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Public Health doctor provides food for thought before Legislature acts.
Reading time: 4 minutes.
Hawaii, like nearly every state, is facing a significant budget shortfall. Given that the Medicaid program is second only to education as the biggest ticket item in the budget, it naturally seems a target for cuts.
In his State of the State speech in January, Governor Neil Abercrombie said: “We must acknowledge, without flinching, the fact that the rising cost of health care also requires that we cut back on benefits provided to Medicaid patients.”
Subsequently the administration has suggested cuts of approximately $100 million dollars over the next two-year period to the State Medicaid budget. Talk thus far has focused on primarily on cutbacks to those on the Medicaid Quest program, which serves low income residents who are not aged, blind or disabled.
I believe that a proper consideration of cuts to the Hawaii Medicaid program should begin with an understanding of Medicaid itself, and then a careful consideration of ways that money might be saved without sacrificing the health of the recipients. Let me first suggest several key concepts relating to Medicaid itself that might guide the Administration’s thinking about the program.
Medicaid is the single largest source of federal revenue to the states. In 2009, Federal support of the Hawaii Medicaid program amounted to $884 million dollars out of a total state Medicaid budget of $1.331 billion.1 That is $884 million dollars of federal money coming in to Hawaii to create good local jobs in the health-care industry. Put another way, it takes more than $2 of Medicaid cuts to save the state $1. And for every dollar cut, local jobs are lost.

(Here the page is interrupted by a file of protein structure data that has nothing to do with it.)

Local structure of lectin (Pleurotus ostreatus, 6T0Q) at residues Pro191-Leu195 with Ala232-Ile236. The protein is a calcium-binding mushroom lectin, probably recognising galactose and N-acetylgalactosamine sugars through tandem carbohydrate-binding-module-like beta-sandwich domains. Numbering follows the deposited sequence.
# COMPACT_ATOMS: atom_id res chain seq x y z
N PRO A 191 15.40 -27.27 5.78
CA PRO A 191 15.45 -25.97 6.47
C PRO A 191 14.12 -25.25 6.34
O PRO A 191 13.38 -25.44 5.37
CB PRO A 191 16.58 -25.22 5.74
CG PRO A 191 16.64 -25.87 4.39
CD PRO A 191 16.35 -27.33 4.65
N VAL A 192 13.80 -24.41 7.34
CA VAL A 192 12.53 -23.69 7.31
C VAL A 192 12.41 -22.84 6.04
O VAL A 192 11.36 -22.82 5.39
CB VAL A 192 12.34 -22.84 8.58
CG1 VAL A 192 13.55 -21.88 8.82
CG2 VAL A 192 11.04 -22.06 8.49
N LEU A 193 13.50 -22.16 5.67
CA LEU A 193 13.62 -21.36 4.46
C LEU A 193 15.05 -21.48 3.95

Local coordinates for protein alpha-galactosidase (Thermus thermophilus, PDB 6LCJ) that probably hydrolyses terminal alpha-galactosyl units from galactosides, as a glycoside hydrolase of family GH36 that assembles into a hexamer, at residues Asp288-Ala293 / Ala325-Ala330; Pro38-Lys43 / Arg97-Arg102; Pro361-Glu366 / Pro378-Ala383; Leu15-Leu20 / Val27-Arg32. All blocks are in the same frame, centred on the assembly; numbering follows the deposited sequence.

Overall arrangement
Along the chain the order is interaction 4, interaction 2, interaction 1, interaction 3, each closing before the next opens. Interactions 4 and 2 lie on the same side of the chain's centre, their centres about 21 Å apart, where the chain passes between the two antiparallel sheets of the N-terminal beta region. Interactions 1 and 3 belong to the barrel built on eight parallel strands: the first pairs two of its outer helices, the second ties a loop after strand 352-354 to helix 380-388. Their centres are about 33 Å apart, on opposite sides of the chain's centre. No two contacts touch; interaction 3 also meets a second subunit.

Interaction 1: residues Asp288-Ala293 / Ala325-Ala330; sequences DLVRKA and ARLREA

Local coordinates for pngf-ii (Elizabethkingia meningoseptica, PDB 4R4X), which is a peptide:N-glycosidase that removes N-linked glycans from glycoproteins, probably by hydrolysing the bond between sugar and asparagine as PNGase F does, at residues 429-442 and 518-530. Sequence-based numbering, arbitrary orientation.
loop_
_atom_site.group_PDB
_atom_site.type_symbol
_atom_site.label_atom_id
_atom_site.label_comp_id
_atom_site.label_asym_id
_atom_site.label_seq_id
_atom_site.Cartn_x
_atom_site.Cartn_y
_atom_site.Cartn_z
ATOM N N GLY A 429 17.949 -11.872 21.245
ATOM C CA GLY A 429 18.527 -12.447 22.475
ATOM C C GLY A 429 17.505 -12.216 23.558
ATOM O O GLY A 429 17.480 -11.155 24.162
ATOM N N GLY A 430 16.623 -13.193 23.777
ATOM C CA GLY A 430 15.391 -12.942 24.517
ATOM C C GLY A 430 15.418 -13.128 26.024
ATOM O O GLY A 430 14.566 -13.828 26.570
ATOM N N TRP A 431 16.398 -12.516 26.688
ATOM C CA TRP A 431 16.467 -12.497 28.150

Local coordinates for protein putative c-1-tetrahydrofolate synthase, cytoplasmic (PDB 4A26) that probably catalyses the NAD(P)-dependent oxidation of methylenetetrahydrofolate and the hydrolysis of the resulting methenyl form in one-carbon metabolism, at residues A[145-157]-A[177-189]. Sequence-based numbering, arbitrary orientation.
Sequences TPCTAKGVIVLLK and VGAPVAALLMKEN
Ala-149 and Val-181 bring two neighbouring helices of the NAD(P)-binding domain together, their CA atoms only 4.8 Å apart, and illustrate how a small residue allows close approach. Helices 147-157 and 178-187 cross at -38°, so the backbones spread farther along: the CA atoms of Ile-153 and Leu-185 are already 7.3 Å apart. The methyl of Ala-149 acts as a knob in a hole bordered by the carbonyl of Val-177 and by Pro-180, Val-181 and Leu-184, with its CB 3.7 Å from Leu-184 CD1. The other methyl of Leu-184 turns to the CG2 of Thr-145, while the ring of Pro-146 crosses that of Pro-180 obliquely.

67 percent of all Medicaid spending is on the elderly and disabled. In fact, the single largest category of Medicaid spending is on long-term care and more than three quarters of nursing home residents are on Medicaid. Meanwhile, it is the burgeoning enrollment in the Medicaid program due to people losing their jobs and their health insurance coverage that is driving the recent increases in expenditures. Adjusting Medicaid plan benefits without consideration of the real drivers of program costs is unlikely to either make the program sustainable or improve the health of those most in need of services. Tinkering with the Quest Program (which covers low income non-disabled, non-elderly Medicaid recipients) without also considering the QEx program (which covers the aged, blind and disabled) makes no sense given which program is the real driver of costs.
Medicaid is the single most important source of revenue for the State of Hawaii’s Community Health Centers, which provide quality, comprehensive primary care services to nearly one in 10 Hawaii residents. Cutbacks to the Medicaid program that undermine primary care services therefore risk jeopardizing the long-term financial viability of the health centers, of whom Governor Abercrombie’s own platform said this : “Hawaii has an outstanding array of Community Health Centers that are providing much more than physical health services to people. Their success is even more remarkable when you consider the tremendous fiscal constraints they are having now, coinciding with a huge increase in demand for services.” Hopefully spending cuts will not worsen these already enormous fiscal contraints.
In a future article I will discuss some of the range of ideas that are being debated locally and nationally as ways to make the Medicaid program more sustainable.
About the author: Dr. David Derauf, Master of Public Health, is Executive Director of Kokua Kalihi Valley, Board member of the Hawaii Primary Care Association (HPCA), Association of Asian Pacific Community Health Organizations (AAPCHO), and AlohaCare, a non-profit health plan founded in 1994 by Hawaii’s community health centers. The views represented here are his own and not those of these organizations.
This and other figures are taken form the Kaiser Commision on Medicaid and the Uninsured Report. ↩
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